Fannie Mae and Freddie Mac reform should put American taxpayers first

The Trump administration and Congress have both taken recent proactive steps to address the lingering conservatorships of government sponsored enterprises Fannie Mae and Freddie Mac. The renewed attention on them is in part due to the exit of the former Federal Housing Finance Agency Director Mel WattMelvin (Mel) Luther WattFannie Mae and Freddie Mac reform should put American taxpayers first Watchdog: Former Rep. Mel Watt attempted to 'coerce' employee into relationship Budding housing crisis must be nipped now MORE and the nomination of his successor, Mark Calabria, as well as a series of Senate Banking Committee hearings on these entities.

Structural reform of the government sponsored enterprises is certainly long overdue. It must first and foremost protect taxpayers. It should bring full transparency, oversight, and accountability to the activities of Fannie Mae and Freddie Mac, end their expansionary and intrusive behavior, and restore free market principles to the secondary housing market.

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Fannie Mae and Freddie Mac, which were placed into what was supposed to be temporary conservatorships during the 2008 financial crisis, have remained under government control for more than a decade. During this time, these entities have received more than $190 billion in taxpayer support and currently finance nearly half of all first lien United States mortgages. Furthermore, they have $5.4 trillion in mortgage obligations.

Under government conservatorship, one would have expected rigorous oversight of the activities of Fannie Mae and Freddie Mac, given their prominent role in the housing market collapse that led to the Great Recession. However, Federal Housing Finance Agency leadership under Watt was lackadaisical to say the least, and the government sponsored enterprises embarked on an ambitious and largely inscrutable agenda that has ended up unfairly displacing private sector market participants.

Fannie Mae and Freddie Mac sought to extend credit to riskier borrowers, compete directly with the private sector, and conduct business directly with consumers, which is quite inappropriate given that their legislative charters dictate that they are confined to their activities to the secondary mortgage market. Their executives have given themselves exorbitant salaries and inspector general reports found extravagant expenditures and mismanagement related to the lavish new Fannie Mae building.

In 2016, the government sponsored enterprises launched their single family rental pilot programs without a request for information, which would have given market participants the chance to provide feedback on the necessity and challenges associated with the new activities. Two years later, after wasting millions of public dollars, Fannie Mae and Freddie Mac belatedly recognized that the private sector was already serving this area well and had no trouble backing the purchasing of such homes without government intervention, so they shuttered the program. As the regulator of these entities, the Federal Housing Finance Agency should have put a stop to this mission creep before it even launched off the ground.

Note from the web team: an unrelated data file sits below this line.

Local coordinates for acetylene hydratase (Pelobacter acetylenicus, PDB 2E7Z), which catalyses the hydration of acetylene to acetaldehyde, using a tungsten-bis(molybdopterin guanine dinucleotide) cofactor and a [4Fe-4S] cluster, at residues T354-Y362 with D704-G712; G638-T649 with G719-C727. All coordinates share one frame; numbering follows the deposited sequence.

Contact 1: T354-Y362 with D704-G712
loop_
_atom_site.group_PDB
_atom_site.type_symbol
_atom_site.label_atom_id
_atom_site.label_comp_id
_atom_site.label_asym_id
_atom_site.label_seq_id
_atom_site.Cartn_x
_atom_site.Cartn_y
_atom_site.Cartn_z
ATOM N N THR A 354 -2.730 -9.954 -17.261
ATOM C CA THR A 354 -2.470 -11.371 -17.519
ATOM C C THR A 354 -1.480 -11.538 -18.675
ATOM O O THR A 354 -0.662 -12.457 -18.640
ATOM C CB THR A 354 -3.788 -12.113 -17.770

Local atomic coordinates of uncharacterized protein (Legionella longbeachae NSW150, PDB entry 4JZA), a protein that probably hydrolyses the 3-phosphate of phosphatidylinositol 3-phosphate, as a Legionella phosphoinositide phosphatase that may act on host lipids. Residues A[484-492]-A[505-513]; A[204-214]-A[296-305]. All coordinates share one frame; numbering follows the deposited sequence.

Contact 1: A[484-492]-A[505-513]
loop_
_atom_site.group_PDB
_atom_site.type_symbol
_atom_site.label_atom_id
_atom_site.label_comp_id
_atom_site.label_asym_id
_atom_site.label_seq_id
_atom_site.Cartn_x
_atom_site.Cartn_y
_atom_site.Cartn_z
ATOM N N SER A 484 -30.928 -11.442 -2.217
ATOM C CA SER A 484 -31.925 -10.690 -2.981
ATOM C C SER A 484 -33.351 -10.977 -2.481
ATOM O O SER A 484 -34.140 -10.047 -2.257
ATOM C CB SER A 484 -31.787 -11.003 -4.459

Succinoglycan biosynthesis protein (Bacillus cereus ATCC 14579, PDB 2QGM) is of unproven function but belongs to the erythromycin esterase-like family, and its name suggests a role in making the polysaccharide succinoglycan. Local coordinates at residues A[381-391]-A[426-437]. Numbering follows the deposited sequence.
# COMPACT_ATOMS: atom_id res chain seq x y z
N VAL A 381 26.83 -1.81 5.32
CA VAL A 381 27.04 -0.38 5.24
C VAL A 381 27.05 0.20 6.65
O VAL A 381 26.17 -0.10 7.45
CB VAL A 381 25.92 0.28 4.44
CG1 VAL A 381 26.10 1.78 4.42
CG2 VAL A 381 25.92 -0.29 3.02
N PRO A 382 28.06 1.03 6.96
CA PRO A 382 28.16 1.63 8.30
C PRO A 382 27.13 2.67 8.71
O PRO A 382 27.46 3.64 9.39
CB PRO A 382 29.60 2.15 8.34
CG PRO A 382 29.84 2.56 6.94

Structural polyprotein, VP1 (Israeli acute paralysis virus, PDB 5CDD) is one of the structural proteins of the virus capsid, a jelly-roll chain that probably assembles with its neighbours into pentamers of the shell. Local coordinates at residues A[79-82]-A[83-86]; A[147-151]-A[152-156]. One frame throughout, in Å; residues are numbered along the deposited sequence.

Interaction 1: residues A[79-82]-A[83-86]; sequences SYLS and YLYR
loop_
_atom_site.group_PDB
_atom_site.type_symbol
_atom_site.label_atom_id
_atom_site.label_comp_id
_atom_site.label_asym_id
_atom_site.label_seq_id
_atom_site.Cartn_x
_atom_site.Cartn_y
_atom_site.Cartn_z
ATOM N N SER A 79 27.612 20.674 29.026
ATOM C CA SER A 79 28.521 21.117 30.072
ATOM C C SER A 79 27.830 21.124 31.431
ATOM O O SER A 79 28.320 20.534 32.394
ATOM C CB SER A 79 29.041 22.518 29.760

In addition to the unnecessary single family rental programs, these entities have spent considerable time and money on developing and implementing other pilot programs that would displace private sector functions and expand their reach well beyond their secondary market mission, from financing select nonbank mortgage servicing rights to introducing products that compete directly against private mortgage insurers. The pilot programs bypass free market competition by giving Fannie Mae and Freddie Mac the power to pick winners and losers in the housing finance system. Not only are the programs outside the intended scope for their legislative charters, they reek of crony capitalism.

The lack of transparency does not stop with these pilot programs. The public has very limited insight into other government housing finance operations, including setting of guarantee fees, spending on lobbying, and the conservator capital framework. These opaque operations, along with mission overreach, means that taxpayers are bound to shoulder a greater burden of risk for activities over which they have no oversight or control. Rather than working to shrink their footprints, constrain their activities to those under their charters, and reduce taxpayer risk, their regulator has allowed these entities to dictate the industry agenda.

The Trump administration, members of Congress from both sides of the aisle, and the new Federal Housing Finance Agency director must act to reform these two structurally flawed government sponsored enterprises. As an initial step before a final plan is adopted, the new programs and pilots that expand the duopolistic control of Fannie Mae and Freddie Mac within the mortgage market and increase their massive footprints to the detriment of taxpayers should be terminated, and they must be made completely transparent and accountable for all their expenditures.

Tom Schatz is the president of Citizens Against Government Waste.